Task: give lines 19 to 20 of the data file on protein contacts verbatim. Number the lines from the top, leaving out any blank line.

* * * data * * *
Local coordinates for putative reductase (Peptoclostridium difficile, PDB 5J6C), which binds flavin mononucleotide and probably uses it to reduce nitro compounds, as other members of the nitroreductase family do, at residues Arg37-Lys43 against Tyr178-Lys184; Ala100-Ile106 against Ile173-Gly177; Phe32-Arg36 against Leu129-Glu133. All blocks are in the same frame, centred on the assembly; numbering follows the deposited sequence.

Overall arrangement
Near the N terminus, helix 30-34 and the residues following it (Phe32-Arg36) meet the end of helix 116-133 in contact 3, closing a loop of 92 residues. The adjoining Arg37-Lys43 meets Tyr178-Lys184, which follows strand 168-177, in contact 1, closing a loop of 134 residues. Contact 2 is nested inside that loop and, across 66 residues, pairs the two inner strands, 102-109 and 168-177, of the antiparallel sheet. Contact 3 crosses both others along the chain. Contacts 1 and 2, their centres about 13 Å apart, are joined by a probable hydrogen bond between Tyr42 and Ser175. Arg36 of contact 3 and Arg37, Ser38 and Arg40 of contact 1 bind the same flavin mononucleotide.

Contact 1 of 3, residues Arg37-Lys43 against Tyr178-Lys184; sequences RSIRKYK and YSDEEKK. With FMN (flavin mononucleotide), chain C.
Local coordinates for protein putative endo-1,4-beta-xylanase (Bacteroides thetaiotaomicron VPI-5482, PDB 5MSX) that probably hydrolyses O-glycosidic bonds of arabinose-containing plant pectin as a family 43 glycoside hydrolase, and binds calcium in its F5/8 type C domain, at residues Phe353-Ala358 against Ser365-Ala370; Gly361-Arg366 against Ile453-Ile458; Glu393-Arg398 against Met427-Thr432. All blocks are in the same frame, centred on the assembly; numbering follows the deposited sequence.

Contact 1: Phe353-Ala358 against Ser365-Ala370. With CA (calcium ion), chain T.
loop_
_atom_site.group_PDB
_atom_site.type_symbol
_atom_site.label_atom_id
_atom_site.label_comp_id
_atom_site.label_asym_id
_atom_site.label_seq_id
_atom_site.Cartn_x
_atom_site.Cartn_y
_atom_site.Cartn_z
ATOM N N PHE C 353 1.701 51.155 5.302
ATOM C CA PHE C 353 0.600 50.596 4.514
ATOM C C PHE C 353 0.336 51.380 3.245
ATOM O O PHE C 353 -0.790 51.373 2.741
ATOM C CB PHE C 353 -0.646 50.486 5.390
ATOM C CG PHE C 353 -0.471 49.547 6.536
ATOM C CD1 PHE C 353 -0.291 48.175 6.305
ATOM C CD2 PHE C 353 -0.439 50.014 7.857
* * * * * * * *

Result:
ATOM C C PHE C 353 0.336 51.380 3.245
ATOM O O PHE C 353 -0.790 51.373 2.741